Do you find yourself daunted by your kitchen, by the mere thought of using your stove? Take a gamble, have some fun and experiment with a recipe, a concoction of ingredients or check out a local cooking class near you. Happy honing.

Wednesday, October 15, 2008


If you haven't seen this article yet, hit print, run to the printer and start reading. You know I'm a big fan of sustainable food and agriculture mastermind, Michael Pollan, (see August's posting). Well, he's back in the media this week with an incredibly interesting, lengthy letter in the NY Times Magazine 's food issue this past weekend--one of the many articles I mentioned in Monday's post. "Farmer in Chief" speaks directly to the next president-elect, urging him to make our food industry and agricultural system an urgent priority. Pollan explains how food policy directly impacts national security, our move towards greener energy sources, the state of the economy and our national health care system. He makes a sensible case for a serious overhaul. Let's just hope the next administration actually listens.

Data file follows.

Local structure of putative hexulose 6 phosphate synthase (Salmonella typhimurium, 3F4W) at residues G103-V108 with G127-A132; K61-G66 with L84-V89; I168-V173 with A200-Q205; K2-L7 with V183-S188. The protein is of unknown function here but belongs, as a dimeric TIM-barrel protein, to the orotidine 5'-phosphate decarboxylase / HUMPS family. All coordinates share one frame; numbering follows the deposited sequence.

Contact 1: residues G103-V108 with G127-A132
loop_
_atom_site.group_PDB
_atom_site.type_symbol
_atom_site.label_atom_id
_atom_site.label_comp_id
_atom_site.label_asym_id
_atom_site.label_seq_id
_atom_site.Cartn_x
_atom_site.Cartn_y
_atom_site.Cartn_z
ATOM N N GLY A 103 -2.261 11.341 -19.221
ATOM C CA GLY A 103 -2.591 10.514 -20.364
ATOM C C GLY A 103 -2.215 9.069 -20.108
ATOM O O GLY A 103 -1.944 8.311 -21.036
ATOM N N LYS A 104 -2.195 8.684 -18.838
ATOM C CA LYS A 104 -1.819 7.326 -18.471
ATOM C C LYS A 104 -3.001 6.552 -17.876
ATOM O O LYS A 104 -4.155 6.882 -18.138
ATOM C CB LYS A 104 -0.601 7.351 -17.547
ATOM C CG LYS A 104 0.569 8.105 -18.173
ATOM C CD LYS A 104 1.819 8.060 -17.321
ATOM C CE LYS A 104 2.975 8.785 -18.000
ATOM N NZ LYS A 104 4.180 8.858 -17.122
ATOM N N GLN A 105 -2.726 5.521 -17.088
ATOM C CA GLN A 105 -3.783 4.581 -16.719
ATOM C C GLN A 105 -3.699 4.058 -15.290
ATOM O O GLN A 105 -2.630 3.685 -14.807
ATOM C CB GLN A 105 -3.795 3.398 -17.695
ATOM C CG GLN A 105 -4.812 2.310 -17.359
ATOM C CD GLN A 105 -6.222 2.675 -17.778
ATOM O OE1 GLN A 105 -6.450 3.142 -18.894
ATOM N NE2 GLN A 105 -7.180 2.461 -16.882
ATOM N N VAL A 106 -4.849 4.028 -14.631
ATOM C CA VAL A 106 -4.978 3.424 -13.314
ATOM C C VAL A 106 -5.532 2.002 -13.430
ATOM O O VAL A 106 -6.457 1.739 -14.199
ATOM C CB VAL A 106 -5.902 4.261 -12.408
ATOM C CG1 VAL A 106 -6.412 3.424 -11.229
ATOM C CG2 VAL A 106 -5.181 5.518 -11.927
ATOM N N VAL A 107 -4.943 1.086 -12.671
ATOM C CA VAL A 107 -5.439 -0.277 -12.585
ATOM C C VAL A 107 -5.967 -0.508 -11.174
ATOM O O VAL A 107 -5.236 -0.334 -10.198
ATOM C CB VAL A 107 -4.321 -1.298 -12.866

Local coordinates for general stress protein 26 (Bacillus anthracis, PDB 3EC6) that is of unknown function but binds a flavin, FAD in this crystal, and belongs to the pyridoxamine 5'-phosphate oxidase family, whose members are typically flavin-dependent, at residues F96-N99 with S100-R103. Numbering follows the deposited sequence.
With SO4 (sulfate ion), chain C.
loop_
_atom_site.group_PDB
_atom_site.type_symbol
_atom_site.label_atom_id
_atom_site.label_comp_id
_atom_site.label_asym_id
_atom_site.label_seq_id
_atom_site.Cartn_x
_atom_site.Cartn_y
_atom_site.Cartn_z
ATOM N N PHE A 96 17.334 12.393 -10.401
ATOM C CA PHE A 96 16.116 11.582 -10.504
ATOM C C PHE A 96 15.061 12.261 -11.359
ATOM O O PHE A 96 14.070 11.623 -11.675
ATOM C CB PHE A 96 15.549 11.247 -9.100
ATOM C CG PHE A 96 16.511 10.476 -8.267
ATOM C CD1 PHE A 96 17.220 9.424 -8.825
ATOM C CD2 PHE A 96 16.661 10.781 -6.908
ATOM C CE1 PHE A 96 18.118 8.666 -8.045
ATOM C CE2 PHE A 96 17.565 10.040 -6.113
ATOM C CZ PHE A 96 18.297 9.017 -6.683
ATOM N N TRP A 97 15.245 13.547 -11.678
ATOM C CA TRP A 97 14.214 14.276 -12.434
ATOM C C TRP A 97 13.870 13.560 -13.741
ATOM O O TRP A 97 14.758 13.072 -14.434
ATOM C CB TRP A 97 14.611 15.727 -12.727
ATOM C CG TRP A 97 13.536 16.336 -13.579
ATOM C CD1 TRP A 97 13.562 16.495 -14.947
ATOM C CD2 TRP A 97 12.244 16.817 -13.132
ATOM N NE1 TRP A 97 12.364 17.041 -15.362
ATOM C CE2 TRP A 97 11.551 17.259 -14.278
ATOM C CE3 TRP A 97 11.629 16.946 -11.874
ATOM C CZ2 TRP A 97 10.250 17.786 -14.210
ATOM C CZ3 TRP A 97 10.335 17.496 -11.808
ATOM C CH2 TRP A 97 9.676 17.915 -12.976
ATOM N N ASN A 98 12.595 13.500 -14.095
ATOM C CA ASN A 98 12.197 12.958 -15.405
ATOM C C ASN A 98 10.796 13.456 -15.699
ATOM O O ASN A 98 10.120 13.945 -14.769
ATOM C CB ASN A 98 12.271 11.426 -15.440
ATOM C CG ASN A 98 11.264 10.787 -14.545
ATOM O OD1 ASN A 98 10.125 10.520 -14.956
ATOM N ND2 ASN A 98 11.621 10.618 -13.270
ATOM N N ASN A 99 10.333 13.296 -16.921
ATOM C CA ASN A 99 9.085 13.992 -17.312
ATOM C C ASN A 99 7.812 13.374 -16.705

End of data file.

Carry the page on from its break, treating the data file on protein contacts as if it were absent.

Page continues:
Go and get reading!!!

Monday, October 13, 2008

From scratch...

Last week was packed with item after item to blog about -- so jammed packed I'm not exactly sure where to begin. Let's start with some basics in the world o'nutrition news.